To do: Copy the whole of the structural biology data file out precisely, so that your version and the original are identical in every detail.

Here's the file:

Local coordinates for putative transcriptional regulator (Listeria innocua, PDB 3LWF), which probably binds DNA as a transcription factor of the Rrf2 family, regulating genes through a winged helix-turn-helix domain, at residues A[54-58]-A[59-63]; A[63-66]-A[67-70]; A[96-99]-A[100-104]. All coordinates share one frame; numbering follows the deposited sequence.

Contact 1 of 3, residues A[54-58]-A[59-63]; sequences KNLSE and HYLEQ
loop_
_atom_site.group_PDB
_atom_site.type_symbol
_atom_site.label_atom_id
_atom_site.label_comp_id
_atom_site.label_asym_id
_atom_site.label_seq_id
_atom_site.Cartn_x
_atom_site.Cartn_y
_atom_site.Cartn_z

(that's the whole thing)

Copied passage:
Local coordinates for putative transcriptional regulator (Listeria innocua, PDB 3LWF), which probably binds DNA as a transcription factor of the Rrf2 family, regulating genes through a winged helix-turn-helix domain, at residues A[54-58]-A[59-63]; A[63-66]-A[67-70]; A[96-99]-A[100-104]. All coordinates share one frame; numbering follows the deposited sequence.

Contact 1 of 3, residues A[54-58]-A[59-63]; sequences KNLSE and HYLEQ
loop_
_atom_site.group_PDB
_atom_site.type_symbol
_atom_site.label_atom_id
_atom_site.label_comp_id
_atom_site.label_asym_id
_atom_site.label_seq_id
_atom_site.Cartn_x
_atom_site.Cartn_y
_atom_site.Cartn_z